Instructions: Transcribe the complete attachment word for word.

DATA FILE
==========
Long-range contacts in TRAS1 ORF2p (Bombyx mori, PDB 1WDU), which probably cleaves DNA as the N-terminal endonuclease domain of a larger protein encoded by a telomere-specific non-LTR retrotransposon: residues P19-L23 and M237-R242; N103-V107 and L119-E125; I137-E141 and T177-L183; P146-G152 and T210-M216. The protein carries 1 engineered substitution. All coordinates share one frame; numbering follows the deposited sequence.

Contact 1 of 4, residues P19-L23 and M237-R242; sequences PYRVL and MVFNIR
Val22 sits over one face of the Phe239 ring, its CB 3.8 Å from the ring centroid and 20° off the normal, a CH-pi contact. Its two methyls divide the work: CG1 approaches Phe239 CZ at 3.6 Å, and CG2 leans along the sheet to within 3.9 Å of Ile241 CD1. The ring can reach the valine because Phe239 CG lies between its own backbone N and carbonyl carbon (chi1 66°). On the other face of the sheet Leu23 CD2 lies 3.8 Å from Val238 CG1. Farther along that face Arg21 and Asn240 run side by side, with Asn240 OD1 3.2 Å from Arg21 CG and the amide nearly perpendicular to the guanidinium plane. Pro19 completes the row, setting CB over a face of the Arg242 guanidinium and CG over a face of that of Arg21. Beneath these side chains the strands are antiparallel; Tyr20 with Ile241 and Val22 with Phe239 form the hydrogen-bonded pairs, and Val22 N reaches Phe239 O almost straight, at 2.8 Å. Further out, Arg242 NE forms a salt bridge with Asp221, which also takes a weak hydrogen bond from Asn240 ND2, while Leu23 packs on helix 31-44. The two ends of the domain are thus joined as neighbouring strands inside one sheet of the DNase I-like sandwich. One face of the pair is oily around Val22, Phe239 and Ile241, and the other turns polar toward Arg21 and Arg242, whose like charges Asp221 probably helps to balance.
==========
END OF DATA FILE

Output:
Long-range contacts in TRAS1 ORF2p (Bombyx mori, PDB 1WDU), which probably cleaves DNA as the N-terminal endonuclease domain of a larger protein encoded by a telomere-specific non-LTR retrotransposon: residues P19-L23 and M237-R242; N103-V107 and L119-E125; I137-E141 and T177-L183; P146-G152 and T210-M216. The protein carries 1 engineered substitution. All coordinates share one frame; numbering follows the deposited sequence.

Contact 1 of 4, residues P19-L23 and M237-R242; sequences PYRVL and MVFNIR
Val22 sits over one face of the Phe239 ring, its CB 3.8 Å from the ring centroid and 20° off the normal, a CH-pi contact. Its two methyls divide the work: CG1 approaches Phe239 CZ at 3.6 Å, and CG2 leans along the sheet to within 3.9 Å of Ile241 CD1. The ring can reach the valine because Phe239 CG lies between its own backbone N and carbonyl carbon (chi1 66°). On the other face of the sheet Leu23 CD2 lies 3.8 Å from Val238 CG1. Farther along that face Arg21 and Asn240 run side by side, with Asn240 OD1 3.2 Å from Arg21 CG and the amide nearly perpendicular to the guanidinium plane. Pro19 completes the row, setting CB over a face of the Arg242 guanidinium and CG over a face of that of Arg21. Beneath these side chains the strands are antiparallel; Tyr20 with Ile241 and Val22 with Phe239 form the hydrogen-bonded pairs, and Val22 N reaches Phe239 O almost straight, at 2.8 Å. Further out, Arg242 NE forms a salt bridge with Asp221, which also takes a weak hydrogen bond from Asn240 ND2, while Leu23 packs on helix 31-44. The two ends of the domain are thus joined as neighbouring strands inside one sheet of the DNase I-like sandwich. One face of the pair is oily around Val22, Phe239 and Ile241, and the other turns polar toward Arg21 and Arg242, whose like charges Asp221 probably helps to balance.